Republicans' years-long quest to repeal and replace President Obama's failing healthcare scheme suffered a devastating blow on Friday, as President Trump and Speaker Ryan withdrew legislation from consideration after it became clear that they didn't have the votes for passage. Following this dramatic setback, Trump said he was ready to move on to other issues, assuring voters that as Obamacare continues to implode, a second bite at this apple will become necessary. Ryan, for his part, uttered what must have been a very painful sentence: "We're going to be living with Obamacare for the foreseeable future." The inevitable 'blame game' sniping is well underway, but before we get to that, here is our analysis on Special Report, hours after the bill got yanked. Amid multiple interesting and worthwhile observations is Charles Krauthammer's central point: By establishing a new baseline for public expectations regarding the government's role in healthcare, Obama has won a major ideological victory for statism. His law is fatally flawed and won't work. But he appears to have shifted the paradigm toward more government intervention, not less (via Right Sightings):
Krauthammer had begged the GOP to unify behind a single "damn plan," then march together to turn back the Obamacare tied. That didn't happen, and now here we are. As I added in my comments, while much of DC is fixated on the politics of Friday's outcome, the hard reality beyond the Beltway is that millions of Americans are still being actively harmed by Obamacare's lack of access and affordability. They helped elect Republicans to rescue them, and Republicans have failed. Plus, with poor enrollment figures and other projections coming in, the law is getting worse, not better. Democrats are going to continue to whine that by allowing the current law to play out as written, Republicans are "undermining" it. But the fact remains that Democrats are 100 percent responsible for the status quo; it's their mess that they passed with zero GOP votes. And their so-called "solutions" -- as outlined briefly in the clip of Sen. Chuck Schumer in our segment -- are destructive and politically unviable: More spending, more government, more price controls. So the squabbling between the parties shows few signs of abating, and the same applies to intra-GOP wrangling, as well. The moderates and rank-and-file conservatives are blaming the right-wingers. The right-wingers are blaming the moderates and the leadership. Trumpists are blaming Paul Ryan ("this was his bill and his failure"), and Trump's detractors are pointing fingers at him ("the buck stops with the president, who was supposed to be a world-class negotiator"). Over the weekend, Trump made it clear that he isn't happy either:
Democrats are smiling in D.C. that the Freedom Caucus, with the help of Club For Growth and Heritage, have saved Planned Parenthood & Ocare!— Donald J. Trump (@realDonaldTrump) March 26, 2017
Then another apparent feud blew up over the weekend over another presidential tweet, with Trump blasting out a message urging followers to watch a Fox News weekend program, which proceeded to open with an impassioned (and misguided, in my view) demand that Ryan step down as Speaker. Given the current context, Trump's penchant for hiding behind "many people are saying" hedges, and rumbles from within the White House attacking Ryan, this sequence of events looked a lot like Trump promoting an opinion that he wanted to inject into the bloodstream, even if he didn't want to publicly shiv Ryan himself. (In fact, Trump had explicitly called on Ryan to remain in place on Friday afternoon). But a separate, very plausible theory also emerged:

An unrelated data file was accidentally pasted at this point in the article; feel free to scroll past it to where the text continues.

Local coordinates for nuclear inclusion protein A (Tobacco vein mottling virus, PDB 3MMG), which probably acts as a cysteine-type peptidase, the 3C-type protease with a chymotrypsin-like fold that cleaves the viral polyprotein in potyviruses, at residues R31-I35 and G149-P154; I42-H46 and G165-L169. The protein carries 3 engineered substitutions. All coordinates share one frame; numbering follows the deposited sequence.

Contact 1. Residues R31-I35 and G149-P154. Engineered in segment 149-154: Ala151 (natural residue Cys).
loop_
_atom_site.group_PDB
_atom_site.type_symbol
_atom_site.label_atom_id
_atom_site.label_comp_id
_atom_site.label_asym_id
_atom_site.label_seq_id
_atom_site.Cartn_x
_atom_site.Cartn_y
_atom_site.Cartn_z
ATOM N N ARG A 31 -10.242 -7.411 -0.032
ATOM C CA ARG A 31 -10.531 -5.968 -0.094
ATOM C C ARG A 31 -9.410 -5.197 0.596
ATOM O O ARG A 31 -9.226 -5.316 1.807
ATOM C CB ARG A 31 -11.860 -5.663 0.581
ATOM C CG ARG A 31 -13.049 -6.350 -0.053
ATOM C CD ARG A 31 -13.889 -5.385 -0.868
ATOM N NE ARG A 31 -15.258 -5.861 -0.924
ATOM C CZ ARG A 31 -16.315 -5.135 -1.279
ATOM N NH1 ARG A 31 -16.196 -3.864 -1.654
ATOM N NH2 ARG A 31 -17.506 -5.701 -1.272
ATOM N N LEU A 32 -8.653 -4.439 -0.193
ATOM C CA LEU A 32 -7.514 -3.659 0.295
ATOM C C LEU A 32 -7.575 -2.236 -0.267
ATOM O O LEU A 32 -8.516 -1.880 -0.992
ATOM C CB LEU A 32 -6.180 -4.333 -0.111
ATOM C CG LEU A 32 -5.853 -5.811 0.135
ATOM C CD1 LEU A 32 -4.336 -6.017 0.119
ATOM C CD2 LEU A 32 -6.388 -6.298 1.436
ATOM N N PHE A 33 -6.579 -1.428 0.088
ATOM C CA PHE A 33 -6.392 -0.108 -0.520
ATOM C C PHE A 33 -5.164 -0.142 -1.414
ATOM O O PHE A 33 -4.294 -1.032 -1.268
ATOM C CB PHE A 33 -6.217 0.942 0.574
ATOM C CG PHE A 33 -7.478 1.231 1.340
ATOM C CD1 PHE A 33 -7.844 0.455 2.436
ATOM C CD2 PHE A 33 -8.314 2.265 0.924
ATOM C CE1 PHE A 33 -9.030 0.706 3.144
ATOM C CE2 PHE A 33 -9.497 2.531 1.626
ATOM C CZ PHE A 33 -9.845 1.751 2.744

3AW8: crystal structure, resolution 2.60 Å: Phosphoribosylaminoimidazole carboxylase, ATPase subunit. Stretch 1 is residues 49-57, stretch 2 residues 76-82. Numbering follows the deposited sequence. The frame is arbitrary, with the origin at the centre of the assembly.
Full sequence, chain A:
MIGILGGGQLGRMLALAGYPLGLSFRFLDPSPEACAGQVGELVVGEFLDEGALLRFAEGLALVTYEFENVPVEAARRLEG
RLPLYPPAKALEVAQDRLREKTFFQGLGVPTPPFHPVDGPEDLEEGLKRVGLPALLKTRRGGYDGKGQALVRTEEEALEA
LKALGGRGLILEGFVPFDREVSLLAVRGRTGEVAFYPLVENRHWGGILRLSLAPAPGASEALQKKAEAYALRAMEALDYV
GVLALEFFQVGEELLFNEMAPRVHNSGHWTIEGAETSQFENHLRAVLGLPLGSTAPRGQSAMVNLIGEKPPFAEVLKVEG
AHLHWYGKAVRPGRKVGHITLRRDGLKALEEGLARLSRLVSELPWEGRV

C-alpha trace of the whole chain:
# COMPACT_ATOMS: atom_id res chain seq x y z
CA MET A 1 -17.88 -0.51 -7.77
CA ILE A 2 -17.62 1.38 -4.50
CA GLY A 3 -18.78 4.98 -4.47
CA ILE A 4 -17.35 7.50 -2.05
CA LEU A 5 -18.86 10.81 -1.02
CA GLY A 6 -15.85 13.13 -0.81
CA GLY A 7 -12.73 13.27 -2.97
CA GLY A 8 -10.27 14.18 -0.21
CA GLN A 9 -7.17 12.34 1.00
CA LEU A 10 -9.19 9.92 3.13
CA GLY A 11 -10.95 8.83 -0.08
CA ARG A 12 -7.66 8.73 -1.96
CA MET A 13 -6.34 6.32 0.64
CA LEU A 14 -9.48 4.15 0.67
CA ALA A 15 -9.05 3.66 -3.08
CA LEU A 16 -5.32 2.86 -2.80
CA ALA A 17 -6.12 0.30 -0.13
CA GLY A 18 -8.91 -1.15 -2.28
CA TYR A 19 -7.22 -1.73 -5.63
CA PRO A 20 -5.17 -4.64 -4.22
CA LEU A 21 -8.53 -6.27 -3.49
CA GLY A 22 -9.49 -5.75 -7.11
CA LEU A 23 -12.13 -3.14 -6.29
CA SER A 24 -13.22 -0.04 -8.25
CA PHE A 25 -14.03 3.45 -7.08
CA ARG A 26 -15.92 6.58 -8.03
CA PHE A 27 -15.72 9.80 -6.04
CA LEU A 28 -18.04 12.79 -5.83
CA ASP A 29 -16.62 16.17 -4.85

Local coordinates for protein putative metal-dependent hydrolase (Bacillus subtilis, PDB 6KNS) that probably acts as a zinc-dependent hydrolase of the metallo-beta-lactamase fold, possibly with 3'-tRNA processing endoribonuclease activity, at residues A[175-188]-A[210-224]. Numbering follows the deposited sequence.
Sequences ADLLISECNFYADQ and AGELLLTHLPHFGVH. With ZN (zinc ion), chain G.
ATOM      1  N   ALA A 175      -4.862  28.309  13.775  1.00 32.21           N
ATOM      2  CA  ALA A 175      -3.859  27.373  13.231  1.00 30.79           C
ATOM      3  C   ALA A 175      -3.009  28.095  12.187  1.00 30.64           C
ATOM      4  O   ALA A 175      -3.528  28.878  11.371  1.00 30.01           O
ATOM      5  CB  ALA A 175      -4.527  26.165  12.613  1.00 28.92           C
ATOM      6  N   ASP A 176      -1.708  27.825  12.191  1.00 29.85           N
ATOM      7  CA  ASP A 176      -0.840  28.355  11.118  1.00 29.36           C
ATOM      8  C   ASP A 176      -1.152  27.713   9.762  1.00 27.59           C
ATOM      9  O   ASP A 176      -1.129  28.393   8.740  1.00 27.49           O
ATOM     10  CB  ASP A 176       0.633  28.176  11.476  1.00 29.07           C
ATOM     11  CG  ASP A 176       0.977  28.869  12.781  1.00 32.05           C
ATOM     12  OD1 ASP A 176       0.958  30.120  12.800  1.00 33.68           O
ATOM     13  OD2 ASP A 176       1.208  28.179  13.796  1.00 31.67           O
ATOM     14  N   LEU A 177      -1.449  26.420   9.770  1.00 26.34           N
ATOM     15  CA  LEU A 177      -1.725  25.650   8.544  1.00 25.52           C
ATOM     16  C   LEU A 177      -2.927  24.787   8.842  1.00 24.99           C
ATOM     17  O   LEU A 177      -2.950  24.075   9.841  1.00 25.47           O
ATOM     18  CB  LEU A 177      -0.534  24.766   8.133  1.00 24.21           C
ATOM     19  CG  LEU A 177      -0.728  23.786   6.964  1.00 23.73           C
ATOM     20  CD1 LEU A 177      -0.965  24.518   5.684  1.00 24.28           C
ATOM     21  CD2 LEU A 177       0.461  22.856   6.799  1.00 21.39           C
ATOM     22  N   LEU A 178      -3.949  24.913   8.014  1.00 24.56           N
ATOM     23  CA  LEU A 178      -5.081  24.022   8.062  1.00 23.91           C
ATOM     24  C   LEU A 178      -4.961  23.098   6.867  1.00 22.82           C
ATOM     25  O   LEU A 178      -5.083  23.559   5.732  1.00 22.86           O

Either the president, frustrated by the collapse of his first major legislative push, was knifing a scapegoat by proxy, or he was promoting a television program based on an on-screen graphic promoting content related to an entirely separate issue. Big difference. Reportedly embattled White House Chief of Staff Reince Priebus says the timing of the tweet and the Ryan diatribe was coincidental. Speaker Ryan's office was more specific and emphatic about what didn't go down:
So if Trump and Ryan's relationship remains copacetic in spite of last week's debacle, what's next? Tax reform, we're told -- which is extremely complex and politically-challenging unto itself, and which became even more so now that the post-Obamacare budgetary baseline Republicans were expecting hasn't panned out. But what about healthcare? Is the GOP really going to just table the issue on which they've campaigned for eight years? It's not like the existing law is improving. A number of Republicans are insisting that the party go back to the drawing board to urgently address this problem, but how might that shape up? Step one is starting over. Step three is repealing and replacing Obamacare. But step two is the real challenge, as has become abundantly clear. Both Krauthammer and Ramesh Ponnuru have suggested fashioning a bill that includes everything that Republicans would ideally feature in a start-from-scratch legislative process, "reconciliation" concerns be damned. Pass it out of the House, and force Senate Democrats to filibuster it. That sounds fine, but Democrats absolutely would filibuster it. Then what? Is there an acceptable middle way nobody has introduced yet? Or would this all amount to yet another messaging bill from Republicans on Obamacare? If so, why spend even more time on something that will inevitably butt up against another brick wall?